Monday, July 2, 2012

Sony Buys Gaikai

Sony and Gaikai in love
Over the weekend, Sony did something very interesting: They bought cloud-based gaming platform Gaikai for $380 million.

A few people are going nuts over this purchase. Imagine: Being able to stream a PS3 game to your mobile phone, or play on your tablet, or play games directly from your TV with no console! The possibilities are endless! It all sounds very exciting, but with a few caveats.

We've said it before, but people do still like physical media. You may point at surge in MP3s being a counter-point, or the emergence of companies like Steam as well. An MP3 or app is a very small purchase, as far as dollars go, so it's low-risk. I also shouldn't have to reiterate why Steam works and other services don't, but you can read that if you like.

Nothing exists in a vacuum, not even technology. Granted, people's opinions on physical media are shifting, but there's no solid evidence that a console-buying public will willingly shift to a streaming or cloud-based model or pure digital distribution. The most wide-scale test, the PSPGo, failed miserably, although there were some other reasons behind that. (Lest we forget, the PSPGo didn't exist in a vacuum either.)

So no one is going 100% digital anytime soon, which means that Sony is going to have to go to a hybrid physical/digital format. They've done something similar with the PS3 to some degree by allowing games to be sold both digitally and physically, but not nearly as much as a Gaikai acquisition would seem to entail.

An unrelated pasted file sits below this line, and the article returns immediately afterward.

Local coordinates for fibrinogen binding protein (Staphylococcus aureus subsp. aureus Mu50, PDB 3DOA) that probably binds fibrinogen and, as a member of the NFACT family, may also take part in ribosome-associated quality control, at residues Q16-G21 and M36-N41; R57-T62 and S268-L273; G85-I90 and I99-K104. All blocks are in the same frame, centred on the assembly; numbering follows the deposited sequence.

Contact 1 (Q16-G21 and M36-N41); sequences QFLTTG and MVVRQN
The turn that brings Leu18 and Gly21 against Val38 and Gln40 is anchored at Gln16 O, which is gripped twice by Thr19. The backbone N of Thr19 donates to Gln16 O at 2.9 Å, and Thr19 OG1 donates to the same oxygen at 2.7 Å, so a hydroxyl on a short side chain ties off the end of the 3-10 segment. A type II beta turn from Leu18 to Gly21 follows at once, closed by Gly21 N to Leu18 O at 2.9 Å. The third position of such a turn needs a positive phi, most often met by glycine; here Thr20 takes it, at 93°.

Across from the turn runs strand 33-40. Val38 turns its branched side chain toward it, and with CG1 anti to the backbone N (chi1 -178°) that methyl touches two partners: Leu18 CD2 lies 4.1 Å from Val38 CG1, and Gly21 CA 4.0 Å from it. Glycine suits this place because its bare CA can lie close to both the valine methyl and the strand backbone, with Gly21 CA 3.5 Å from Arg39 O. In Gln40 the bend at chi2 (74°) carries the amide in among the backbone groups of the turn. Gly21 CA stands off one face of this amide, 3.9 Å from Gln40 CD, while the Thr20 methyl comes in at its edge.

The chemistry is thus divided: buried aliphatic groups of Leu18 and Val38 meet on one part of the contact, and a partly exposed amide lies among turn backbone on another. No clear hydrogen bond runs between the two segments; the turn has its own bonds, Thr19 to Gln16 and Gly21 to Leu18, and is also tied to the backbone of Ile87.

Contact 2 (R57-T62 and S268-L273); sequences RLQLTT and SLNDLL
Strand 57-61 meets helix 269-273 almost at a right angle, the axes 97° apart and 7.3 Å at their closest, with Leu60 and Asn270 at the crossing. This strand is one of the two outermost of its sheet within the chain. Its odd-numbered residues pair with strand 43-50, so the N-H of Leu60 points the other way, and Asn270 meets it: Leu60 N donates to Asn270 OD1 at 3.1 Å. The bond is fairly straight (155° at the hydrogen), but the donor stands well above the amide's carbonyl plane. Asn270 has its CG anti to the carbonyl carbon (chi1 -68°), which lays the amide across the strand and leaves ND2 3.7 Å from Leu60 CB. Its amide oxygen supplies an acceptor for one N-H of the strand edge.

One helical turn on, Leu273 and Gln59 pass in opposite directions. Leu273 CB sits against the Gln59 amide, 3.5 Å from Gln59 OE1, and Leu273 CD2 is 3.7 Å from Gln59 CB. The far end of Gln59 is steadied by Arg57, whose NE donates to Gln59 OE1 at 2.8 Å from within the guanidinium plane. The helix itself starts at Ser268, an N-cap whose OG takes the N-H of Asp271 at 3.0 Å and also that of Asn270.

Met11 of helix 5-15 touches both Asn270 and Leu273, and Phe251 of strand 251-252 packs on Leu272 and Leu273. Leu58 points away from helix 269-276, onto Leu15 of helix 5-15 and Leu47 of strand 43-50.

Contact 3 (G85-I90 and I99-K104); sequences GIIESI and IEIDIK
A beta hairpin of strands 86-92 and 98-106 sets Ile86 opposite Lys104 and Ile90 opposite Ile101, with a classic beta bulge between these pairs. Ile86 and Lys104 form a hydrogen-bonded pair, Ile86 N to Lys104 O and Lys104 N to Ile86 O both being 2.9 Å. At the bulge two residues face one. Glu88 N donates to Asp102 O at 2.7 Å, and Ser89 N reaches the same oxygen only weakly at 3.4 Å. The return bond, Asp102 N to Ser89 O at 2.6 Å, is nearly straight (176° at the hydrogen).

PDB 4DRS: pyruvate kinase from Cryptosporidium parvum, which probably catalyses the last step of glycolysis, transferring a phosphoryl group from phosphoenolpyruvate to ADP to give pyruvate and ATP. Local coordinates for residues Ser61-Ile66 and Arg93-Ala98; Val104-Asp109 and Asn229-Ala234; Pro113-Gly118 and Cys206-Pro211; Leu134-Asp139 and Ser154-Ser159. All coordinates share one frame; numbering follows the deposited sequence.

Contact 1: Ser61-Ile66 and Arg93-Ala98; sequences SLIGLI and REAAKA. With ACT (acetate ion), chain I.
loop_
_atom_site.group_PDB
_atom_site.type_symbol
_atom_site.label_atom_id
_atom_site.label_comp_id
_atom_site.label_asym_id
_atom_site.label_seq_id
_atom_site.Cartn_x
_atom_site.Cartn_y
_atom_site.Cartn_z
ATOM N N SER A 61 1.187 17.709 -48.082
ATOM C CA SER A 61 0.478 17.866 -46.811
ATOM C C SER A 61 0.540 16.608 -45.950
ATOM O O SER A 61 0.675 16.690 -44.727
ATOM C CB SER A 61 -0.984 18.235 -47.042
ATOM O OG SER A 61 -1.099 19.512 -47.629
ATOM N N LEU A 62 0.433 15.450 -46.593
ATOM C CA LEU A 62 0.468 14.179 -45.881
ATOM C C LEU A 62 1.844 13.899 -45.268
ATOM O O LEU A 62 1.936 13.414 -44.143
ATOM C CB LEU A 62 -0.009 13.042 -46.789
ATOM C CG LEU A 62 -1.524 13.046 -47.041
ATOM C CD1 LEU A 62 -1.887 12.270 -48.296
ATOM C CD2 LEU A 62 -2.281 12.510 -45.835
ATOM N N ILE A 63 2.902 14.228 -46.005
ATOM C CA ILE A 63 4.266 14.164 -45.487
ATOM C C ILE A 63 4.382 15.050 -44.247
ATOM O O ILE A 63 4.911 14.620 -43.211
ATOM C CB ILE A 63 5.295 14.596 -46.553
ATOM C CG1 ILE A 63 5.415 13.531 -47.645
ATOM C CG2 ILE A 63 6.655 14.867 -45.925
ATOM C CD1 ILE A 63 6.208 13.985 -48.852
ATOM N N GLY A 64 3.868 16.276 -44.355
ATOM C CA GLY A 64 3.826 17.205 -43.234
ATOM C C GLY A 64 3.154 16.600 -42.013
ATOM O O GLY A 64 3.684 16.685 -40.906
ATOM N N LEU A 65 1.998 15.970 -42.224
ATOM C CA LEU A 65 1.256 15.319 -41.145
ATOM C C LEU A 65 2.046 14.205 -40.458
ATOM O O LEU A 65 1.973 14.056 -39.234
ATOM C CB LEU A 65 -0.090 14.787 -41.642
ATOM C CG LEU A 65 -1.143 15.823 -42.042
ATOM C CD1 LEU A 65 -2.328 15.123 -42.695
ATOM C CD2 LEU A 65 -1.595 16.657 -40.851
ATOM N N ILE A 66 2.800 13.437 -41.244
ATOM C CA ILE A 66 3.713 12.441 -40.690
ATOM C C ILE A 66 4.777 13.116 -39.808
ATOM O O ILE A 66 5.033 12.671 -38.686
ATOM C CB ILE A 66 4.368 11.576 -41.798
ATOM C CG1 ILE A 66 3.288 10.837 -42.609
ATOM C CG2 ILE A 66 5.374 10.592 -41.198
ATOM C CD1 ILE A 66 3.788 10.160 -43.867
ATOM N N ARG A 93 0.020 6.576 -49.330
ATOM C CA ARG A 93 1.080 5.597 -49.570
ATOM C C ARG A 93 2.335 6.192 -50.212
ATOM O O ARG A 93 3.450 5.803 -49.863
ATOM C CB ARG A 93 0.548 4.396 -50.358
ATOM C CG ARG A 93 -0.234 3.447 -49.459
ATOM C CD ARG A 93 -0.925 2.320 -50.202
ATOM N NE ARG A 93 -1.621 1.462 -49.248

Here's how it could shake out: Sony sells two PS4s. One is the typical home console, sold for $399 or whatever, that takes physical media, digital downloads and Gaikai. The other PS4 is just a set-top box for $99. It only does Gaikai, and it needs a $10 monthly subscription.

Would that be successful? You bet. Would Sony go that route? It's debatable. They might be more inclined to try and force people who want to play a streaming-only PS4 to buy a Bravia TV or other Sony product. You would be able to understand the justification for going that route, but you can't say that would be a better idea than a cheaper set-top box.

Otherwise, they could just insert Gaikai functionality into the PS3 as it stands right now. That would be an interesting selling point: "You already have the next generation of system right in your hands!" I can't see them doing that, though. Where's the monetization of Gaikai? Where's the excitement? If Microsoft puts out the XBox 720, and Nintendo has the Wii U, how will Sony convince people to still buy PS3s? It would be a tough sell.

Either way, it's a very intriguing acquisition, and one that we'll have to keep our eyes on.

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